Narrowsview Ass'n v. TacomaAnnotate this Case
84 Wn.2d 416 (1974)
526 P.2d 897
NARROWSVIEW PRESERVATION ASSOCIATION et al., Appellants, v. THE CITY OF TACOMA et al., Respondents.
The Supreme Court of Washington, En Banc.
September 26, 1974.
Binns, Petrich, Mason, Hester & Robson, by James J. Mason, for appellants.
Quinby R. Bingham, Mann, Copeland, King, Anderson, Bingham & Scraggin, Robert R. Hamilton, F.H. Chapin, Jr., and William J. Barker, for respondents.
The Narrowsview Preservation Association and William M. Douge on his own behalf and on behalf of a class similarly situated, brought a writ of certiorari before the Superior Court. They sought to review the actions of the planning commission and city council of the City of Tacoma who had adopted an ordinance which rezoned an 89-acre tract. The rezone was from single-family dwelling to planned residential development. The Superior Court upheld the validity of the amendment to the zoning ordinances of the City of Tacoma.
The issues raised by Narrowsview on appeal are whether the zoning ordinance amendment constituted illegal spot zoning, whether there was a conflict of interest by one or more members of the planning commission and city council resulting in a violation of the appearance of fairness *418 doctrine, whether the City failed to comply with the requirements of the State Environmental Policy Act of 1971, requiring an environmental impact statement in major actions significantly affecting the environment, and whether the City improperly failed to require a shoreline development permit from the developer.
We find there was a violation of the appearance of fairness doctrine and reverse the trial court.
The tract in question is 89 generally unimproved acres sloping down toward the Tacoma Narrows. A portion of it is within 200 feet of Puget Sound although a railroad line runs between the Sound and the upper portion of the property. Forty-five acres of the tract are owned by Sydney C. Selden and Selden's, Inc., a wholly owned family corporation. The remaining 44 acres are owned by Thomas W. Anderson, as trustee for members of his family, and by members of a Barnett family. In 1972, respondents filed their application to have the property rezoned to a planned residential development to allow them to build approximately 1,100 apartment units in 3-story structures. The city planning commission approved the petition by a vote of 4 to 3 and this action was later affirmed by a unanimous vote of the city council in adopting the challenged ordinance. Two of the four affirmative votes cast at the planning commission were voted by Mr. Nathaniel Green and Mr. Phillip Schroeder.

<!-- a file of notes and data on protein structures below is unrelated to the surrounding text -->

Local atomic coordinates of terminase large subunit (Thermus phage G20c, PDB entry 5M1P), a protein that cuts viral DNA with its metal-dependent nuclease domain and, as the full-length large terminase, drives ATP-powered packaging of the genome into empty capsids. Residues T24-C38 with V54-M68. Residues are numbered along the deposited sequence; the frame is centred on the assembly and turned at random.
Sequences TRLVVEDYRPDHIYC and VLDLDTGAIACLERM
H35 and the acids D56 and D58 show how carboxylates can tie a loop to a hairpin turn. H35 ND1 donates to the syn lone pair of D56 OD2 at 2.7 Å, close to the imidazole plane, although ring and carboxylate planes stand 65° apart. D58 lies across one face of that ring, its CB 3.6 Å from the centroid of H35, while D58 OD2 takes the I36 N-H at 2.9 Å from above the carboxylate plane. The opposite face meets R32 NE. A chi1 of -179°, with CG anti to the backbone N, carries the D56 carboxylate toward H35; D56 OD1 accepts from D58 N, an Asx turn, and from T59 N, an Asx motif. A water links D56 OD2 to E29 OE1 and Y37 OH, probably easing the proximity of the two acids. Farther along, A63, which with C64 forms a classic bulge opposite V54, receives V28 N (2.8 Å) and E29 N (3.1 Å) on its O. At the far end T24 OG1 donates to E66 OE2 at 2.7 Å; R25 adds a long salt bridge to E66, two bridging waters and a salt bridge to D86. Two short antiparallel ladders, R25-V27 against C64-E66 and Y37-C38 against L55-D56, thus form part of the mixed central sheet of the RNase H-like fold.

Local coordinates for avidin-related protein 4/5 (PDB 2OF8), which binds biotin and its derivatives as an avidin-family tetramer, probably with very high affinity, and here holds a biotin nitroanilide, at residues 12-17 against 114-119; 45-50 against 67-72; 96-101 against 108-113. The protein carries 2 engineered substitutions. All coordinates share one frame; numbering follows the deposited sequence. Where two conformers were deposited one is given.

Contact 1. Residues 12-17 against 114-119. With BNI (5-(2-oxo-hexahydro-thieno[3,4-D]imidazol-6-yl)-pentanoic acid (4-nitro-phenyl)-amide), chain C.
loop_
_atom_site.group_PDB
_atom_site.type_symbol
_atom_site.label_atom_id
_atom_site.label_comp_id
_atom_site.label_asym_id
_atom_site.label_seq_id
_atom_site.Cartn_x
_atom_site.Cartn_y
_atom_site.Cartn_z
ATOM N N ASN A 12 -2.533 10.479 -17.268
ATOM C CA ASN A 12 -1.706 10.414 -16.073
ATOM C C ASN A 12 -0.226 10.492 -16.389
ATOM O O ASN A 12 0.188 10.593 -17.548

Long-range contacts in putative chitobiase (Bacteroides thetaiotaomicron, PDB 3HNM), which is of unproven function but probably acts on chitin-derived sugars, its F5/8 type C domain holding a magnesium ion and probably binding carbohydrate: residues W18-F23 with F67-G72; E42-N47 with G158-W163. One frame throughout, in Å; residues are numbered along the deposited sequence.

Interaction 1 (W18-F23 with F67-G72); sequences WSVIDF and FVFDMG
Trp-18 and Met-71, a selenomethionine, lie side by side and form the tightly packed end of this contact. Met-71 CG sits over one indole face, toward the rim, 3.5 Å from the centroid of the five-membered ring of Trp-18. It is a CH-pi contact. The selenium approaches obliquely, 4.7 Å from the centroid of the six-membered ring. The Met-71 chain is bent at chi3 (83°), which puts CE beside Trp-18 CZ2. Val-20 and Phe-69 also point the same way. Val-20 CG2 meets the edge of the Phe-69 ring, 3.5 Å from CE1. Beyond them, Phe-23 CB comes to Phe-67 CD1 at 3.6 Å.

Appellants allege the appearance of fairness doctrine was violated insofar as Mr. Green was involved, by virtue of the fact that the property owned by Sydney C. Selden and Selden's, Inc., was pledged to the bank Mr. Green was employed by to secure a large indebtedness of Selden's, Inc. The property is subject to first and second mortgages of $547,000. The indebtedness was past due and interest was accumulating on it. At the trial, the only security shown to be held by the bank to secure that indebtedness was the rezoned property. There was testimony that Selden's, Inc., last showed a profit in 1969. After trial, but prior to entry of judgment, Selden's, Inc., filed a petition of bankruptcy *419 under chapter 11 of the Bankruptcy Act. 11 U.S.C. § 701 et seq. (1970).
Prior to rezone, testimony placed the value of the subject tract at $8,000 an acre with the rezone increasing the value to $17,000 per acre. The latter figure is the figure which the property was agreed to be sold for if the rezone were accomplished. The effect of the rezone was to more than double the value of the bank's collateral for the delinquent indebtedness.
The vice-chairman of the City of Tacoma Planning Commission, Mr. Green, was a loan officer of the Pacific National Bank of Washington. The bank was aware of Mr. Green's position on the planning commission, and, prior to voting, Mr. Green had inspected the property. The bank also knew that the property was owned by Sydney Selden, that Selden's, Inc., was an account of the bank, and that the rezone would increase the value of the property. Mr. Green testified he did not identify the Sydney Selden, who owned the property, with Selden's, Inc., at the time he voted.
The court found that Mr. Green was not an officer of the bank at the time the application for the rezoning was submitted to the planning commission of the City of Tacoma and was not in a policy-making position with the bank at the time of the proceedings here involved. It further found that none of the members of the council or the planning commission of the City of Tacoma were shown to have an interest whereby they would benefit by either granting or denying the petition for rezoning in this case. The court therefore concluded that the hearings involved did not lack an appearance of fairness.